He’s more of a “what could have been” than a “bust,” but future Hall of Famers like Durant, Horford and Gasol going after him still places his name in the conversation.

5. Pervis Ellison, 1989

Team: Kings

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Stats: 11 seasons — 9.5 PTS, 6.7 REB, 1.6 BLK

Stars missed on: Tim Hardaway (No. 14), Shawn Kemp (No. 17), Vlade Divac (No. 26)

Ellison goes hand-in-hand with Oden on being more of a “what could have been.”

The No. 1 pick in 1989 only played more than 70 games in a season once in his 11-year career. He was constantly battling knee and ankle injuries, earning himself the nickname “Out of Service Pervis.”

Ellison had one season where he showed top-pick potential, earning Most Improved Player of the Year with the Washington Bullets in 1991-92. He averaged 20 points, 11.2 rebounds and 2.7 blocks per game, but couldn’t stay healthy enough to produce consistently after that.

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6. Markelle Fultz, 2017

Team: 76ers

Stats: 11.1 PTS, 4.6 AST, 3.4 REB, 1.2 STL through seven seasons

Stars missed on: Jayson Tatum (No. 3), De’Aaron Fox (No. 5), Lauri Markkanen (No. 7), Donovan Mitchell (No. 13), Bam Adebayo (No. 14)

The 76ers traded places with the Celtics to move up in the 2017 NBA Draft and select Fultz at No. 1. Boston moved back to No. 3 and ended up with Tatum. The rest is history.

Fultz was a prolific scorer in college at Washington but his skill never translated to the NBA. A shoulder injury plagued his first two seasons in the league and tarnished his jump shot and confidence.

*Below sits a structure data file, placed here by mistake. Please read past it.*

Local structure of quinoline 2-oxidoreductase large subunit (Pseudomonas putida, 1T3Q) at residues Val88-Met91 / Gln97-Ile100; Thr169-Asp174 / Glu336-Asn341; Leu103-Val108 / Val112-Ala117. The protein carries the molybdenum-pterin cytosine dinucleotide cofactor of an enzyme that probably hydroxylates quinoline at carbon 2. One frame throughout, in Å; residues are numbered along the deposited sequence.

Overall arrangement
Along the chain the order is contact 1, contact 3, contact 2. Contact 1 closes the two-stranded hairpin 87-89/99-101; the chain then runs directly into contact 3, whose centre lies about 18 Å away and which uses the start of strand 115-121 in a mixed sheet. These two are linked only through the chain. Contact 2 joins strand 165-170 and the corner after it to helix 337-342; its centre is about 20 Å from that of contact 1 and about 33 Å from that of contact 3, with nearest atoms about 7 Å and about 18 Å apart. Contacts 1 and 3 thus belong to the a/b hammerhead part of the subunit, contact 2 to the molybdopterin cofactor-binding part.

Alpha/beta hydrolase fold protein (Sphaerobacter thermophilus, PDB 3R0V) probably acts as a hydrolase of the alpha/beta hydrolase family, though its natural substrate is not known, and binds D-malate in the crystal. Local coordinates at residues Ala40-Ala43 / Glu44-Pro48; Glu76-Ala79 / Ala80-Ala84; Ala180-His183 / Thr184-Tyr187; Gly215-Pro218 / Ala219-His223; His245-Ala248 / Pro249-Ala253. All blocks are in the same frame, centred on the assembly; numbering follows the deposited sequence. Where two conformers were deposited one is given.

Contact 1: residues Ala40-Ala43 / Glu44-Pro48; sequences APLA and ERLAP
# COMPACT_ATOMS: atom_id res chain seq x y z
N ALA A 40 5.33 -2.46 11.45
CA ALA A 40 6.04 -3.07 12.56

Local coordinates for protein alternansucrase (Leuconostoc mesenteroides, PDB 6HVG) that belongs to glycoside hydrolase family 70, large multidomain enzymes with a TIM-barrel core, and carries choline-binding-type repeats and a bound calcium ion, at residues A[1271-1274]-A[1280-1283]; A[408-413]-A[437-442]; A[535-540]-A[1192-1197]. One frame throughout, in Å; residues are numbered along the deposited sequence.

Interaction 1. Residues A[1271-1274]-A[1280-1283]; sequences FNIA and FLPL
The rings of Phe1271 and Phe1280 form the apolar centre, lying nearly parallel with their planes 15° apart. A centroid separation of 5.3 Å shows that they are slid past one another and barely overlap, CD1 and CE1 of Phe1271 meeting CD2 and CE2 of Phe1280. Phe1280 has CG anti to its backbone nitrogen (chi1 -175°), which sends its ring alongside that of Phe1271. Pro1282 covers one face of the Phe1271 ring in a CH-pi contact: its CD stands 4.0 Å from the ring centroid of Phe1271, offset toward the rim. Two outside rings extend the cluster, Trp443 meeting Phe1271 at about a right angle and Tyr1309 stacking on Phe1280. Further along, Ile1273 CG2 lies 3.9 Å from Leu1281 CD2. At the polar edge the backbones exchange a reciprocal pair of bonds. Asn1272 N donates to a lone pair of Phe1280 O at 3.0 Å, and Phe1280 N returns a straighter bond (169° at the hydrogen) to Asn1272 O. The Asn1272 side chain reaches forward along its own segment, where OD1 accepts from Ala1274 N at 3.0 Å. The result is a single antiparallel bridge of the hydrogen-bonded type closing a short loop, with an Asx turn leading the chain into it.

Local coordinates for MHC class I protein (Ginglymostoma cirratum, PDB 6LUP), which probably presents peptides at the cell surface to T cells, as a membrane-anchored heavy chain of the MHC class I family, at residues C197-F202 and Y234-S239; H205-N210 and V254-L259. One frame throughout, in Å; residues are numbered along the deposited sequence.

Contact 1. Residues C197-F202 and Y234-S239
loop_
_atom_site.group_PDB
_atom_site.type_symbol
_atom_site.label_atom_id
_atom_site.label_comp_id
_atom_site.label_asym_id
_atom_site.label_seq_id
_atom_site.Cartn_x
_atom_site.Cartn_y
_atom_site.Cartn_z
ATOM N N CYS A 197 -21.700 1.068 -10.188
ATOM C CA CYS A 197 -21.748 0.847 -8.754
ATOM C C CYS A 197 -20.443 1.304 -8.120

Fultz has tried to re-invent himself as a more defensive-minded playmaker after being traded from Philadelphia to Orlando but health continues to be an issue.

7. Andrea Bargnani, 2006

Team: Raptors

Stats: 10 seasons — 14.3 PTS, 4.6 REB, 1.2 AST

Stars missed on: LaMarcus Aldridge (No. 2), Rajon Rondo (No. 21), Kyle Lowry (No. 24)

Bargnani’s name comes up in these discussions more often than it should. No, he was never an All-Star or franchise cornerstone but he did have a solid, decade-long NBA career.

Of course, you’re looking for better than “solid” at No. 1 overall, but Bargnani averaged 21.4 points and 5.2 rebounds per game at his peak in 2010-11. He was a reliable rotation player until injuries hit later in his career.

MORE: Who is Alexandre Sarr, the potential No. 1 overall pick in the 2024 NBA Draft?

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8. Deandre Ayton, 2018

Team: Suns

Stats: 16.7 PTS, 10.5 REB, 1.0 BLK through six seasons

Stars missed on: Luka Doncic (No. 3), Trae Young (No. 5), Shai Gilgeous-Alexander (No. 11), Jalen Brunson (No. 33)

Ayton’s name popping up on this list is a bit harsh, but it has more to do with who was drafted after him than it does with his own career.

Ayton has averaged a double-double every season and was the starting center on a team that reached the NBA Finals. That is not “bust” territory, but the Suns would still probably like a do-over if given the chance.

Ayton was drafted ahead of Doncic, Young, Gilgeous-Alexander and Brunson. The latter two were never in the conversation for the No. 1 overall pick, but Doncic certainly was.

9. Ben Simmons, 2016

Team: 76ers

Stats: 14.4 PTS, 7.8 REB, 7.4 AST, 1.6 STL through six seasons

Stars missed on: Brandon Ingram (No. 2), Jaylen Brown (No. 3), Jamal Murray (No. 7), Domantas Sabonis (No. 11)

An instant reaction might be that Simmons should be higher on this list. But even with his recent disappointments, he is still a three-time All-Star, one-time All-NBA, two-time All-Defensive Team member and won Rookie of the Year.

Injuries have derailed Simmons’ once-promising career. He has been a shell of himself as of late after once looking like a Magic Johnson prototype.

With Ingram, Brown, Murray and Sabonis getting picked after him, Simmons has to be considered an NBA Draft bust despite his early-career accomplishments.